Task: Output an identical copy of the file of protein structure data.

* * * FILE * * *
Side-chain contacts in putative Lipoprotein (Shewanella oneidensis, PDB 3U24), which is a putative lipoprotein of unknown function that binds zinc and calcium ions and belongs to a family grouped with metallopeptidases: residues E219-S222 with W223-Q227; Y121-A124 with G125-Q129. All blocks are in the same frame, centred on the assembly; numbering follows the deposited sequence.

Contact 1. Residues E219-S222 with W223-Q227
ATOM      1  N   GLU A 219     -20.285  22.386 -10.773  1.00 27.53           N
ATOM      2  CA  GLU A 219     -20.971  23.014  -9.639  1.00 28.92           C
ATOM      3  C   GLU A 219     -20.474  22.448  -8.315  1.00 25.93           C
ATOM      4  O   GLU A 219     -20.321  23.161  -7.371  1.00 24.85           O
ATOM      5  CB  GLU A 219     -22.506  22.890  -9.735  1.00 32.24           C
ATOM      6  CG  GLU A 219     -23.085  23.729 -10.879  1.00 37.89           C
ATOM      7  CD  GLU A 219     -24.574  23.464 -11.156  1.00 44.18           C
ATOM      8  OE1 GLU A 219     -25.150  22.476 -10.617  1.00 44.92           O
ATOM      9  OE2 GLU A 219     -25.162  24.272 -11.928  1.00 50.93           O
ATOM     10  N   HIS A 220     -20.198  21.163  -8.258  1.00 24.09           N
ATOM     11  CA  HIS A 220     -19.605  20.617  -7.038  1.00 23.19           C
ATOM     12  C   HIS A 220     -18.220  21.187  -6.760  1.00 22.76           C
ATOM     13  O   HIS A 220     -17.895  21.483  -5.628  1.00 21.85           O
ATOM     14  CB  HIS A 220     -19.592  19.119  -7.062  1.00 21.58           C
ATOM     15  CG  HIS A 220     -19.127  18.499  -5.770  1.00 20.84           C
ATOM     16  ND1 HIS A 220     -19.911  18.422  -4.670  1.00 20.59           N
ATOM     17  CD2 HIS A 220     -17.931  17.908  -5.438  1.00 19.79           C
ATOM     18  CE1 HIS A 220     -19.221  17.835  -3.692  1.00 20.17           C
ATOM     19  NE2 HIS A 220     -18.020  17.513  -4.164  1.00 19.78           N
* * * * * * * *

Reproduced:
Side-chain contacts in putative Lipoprotein (Shewanella oneidensis, PDB 3U24), which is a putative lipoprotein of unknown function that binds zinc and calcium ions and belongs to a family grouped with metallopeptidases: residues E219-S222 with W223-Q227; Y121-A124 with G125-Q129. All blocks are in the same frame, centred on the assembly; numbering follows the deposited sequence.

Contact 1. Residues E219-S222 with W223-Q227
ATOM      1  N   GLU A 219     -20.285  22.386 -10.773  1.00 27.53           N
ATOM      2  CA  GLU A 219     -20.971  23.014  -9.639  1.00 28.92           C
ATOM      3  C   GLU A 219     -20.474  22.448  -8.315  1.00 25.93           C
ATOM      4  O   GLU A 219     -20.321  23.161  -7.371  1.00 24.85           O
ATOM      5  CB  GLU A 219     -22.506  22.890  -9.735  1.00 32.24           C
ATOM      6  CG  GLU A 219     -23.085  23.729 -10.879  1.00 37.89           C
ATOM      7  CD  GLU A 219     -24.574  23.464 -11.156  1.00 44.18           C
ATOM      8  OE1 GLU A 219     -25.150  22.476 -10.617  1.00 44.92           O
ATOM      9  OE2 GLU A 219     -25.162  24.272 -11.928  1.00 50.93           O
ATOM     10  N   HIS A 220     -20.198  21.163  -8.258  1.00 24.09           N
ATOM     11  CA  HIS A 220     -19.605  20.617  -7.038  1.00 23.19           C
ATOM     12  C   HIS A 220     -18.220  21.187  -6.760  1.00 22.76           C
ATOM     13  O   HIS A 220     -17.895  21.483  -5.628  1.00 21.85           O
ATOM     14  CB  HIS A 220     -19.592  19.119  -7.062  1.00 21.58           C
ATOM     15  CG  HIS A 220     -19.127  18.499  -5.770  1.00 20.84           C
ATOM     16  ND1 HIS A 220     -19.911  18.422  -4.670  1.00 20.59           N
ATOM     17  CD2 HIS A 220     -17.931  17.908  -5.438  1.00 19.79           C
ATOM     18  CE1 HIS A 220     -19.221  17.835  -3.692  1.00 20.17           C
ATOM     19  NE2 HIS A 220     -18.020  17.513  -4.164  1.00 19.78           N